Steven struts around the office to Blur's Beetlebum, plotting against his co-workers and breaking the fourth wall while authoritatively explaining the finer points of his rationale. The meaning of life, according to these coked-up, Conan-quoting apes, is "to drive your enemies before you and hear the lamentations of their women." That's assuming that those women are in a size 10 minidress or, even better, their underwear. Otherwise they, and the film, would try to ignore their existence entirely. The single female character that approaches depth is Steven's receptionist Rebecca (Georgia King), but that 'depth' manifests as duplicitous ambition and she's duly brought low as the punchline of a sickening and violent gag. There are some positives amongst the onslaught, however.
Hoult is impeccable as the despicable Steven, his swagger and spite exactly what the role requires. The direction is slick from first-timer Harris and the soundtrack provides some welcome respite as well; Echo and the Bunnymen, Oasis, and The Chemical Brothers all feature. Sadly, even that pleasure has become a chore by the time Thom Yorke arrives to report Steven to the Karma Police. Of course, the repercussions never materialise for him, but audiences may not escape so lightly. Kill Your Friends is a rancid cocktail of misogyny, homophobia, and much more besides, that never convinces as scathing satire as much as back-slapping celebration.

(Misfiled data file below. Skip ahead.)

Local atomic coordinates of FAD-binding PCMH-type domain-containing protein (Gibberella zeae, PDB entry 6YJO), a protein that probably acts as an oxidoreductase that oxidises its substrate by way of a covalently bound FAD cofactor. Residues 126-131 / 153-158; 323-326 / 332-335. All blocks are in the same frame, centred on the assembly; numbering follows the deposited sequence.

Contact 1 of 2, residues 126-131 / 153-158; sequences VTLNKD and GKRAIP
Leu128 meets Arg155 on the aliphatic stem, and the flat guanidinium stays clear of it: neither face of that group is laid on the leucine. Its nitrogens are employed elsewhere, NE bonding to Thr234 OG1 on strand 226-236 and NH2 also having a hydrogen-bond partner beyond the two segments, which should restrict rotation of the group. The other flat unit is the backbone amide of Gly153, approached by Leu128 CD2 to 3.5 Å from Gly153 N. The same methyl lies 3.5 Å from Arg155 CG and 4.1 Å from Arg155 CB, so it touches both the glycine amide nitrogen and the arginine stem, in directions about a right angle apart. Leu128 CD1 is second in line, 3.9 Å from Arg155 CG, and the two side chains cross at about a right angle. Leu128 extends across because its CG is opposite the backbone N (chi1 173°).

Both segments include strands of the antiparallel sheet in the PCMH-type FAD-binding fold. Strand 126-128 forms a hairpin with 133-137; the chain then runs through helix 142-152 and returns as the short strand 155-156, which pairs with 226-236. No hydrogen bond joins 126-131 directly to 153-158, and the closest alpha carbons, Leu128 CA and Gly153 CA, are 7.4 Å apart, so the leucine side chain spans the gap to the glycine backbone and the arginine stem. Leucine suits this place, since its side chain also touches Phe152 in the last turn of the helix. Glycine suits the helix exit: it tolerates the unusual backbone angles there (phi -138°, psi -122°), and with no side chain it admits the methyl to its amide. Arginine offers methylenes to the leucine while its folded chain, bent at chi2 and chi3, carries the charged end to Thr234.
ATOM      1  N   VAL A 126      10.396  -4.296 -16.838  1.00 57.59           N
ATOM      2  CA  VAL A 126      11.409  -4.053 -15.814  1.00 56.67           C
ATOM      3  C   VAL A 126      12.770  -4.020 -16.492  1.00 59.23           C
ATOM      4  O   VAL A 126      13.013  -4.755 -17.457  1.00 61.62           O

Ben Nicholson | @BRNicholson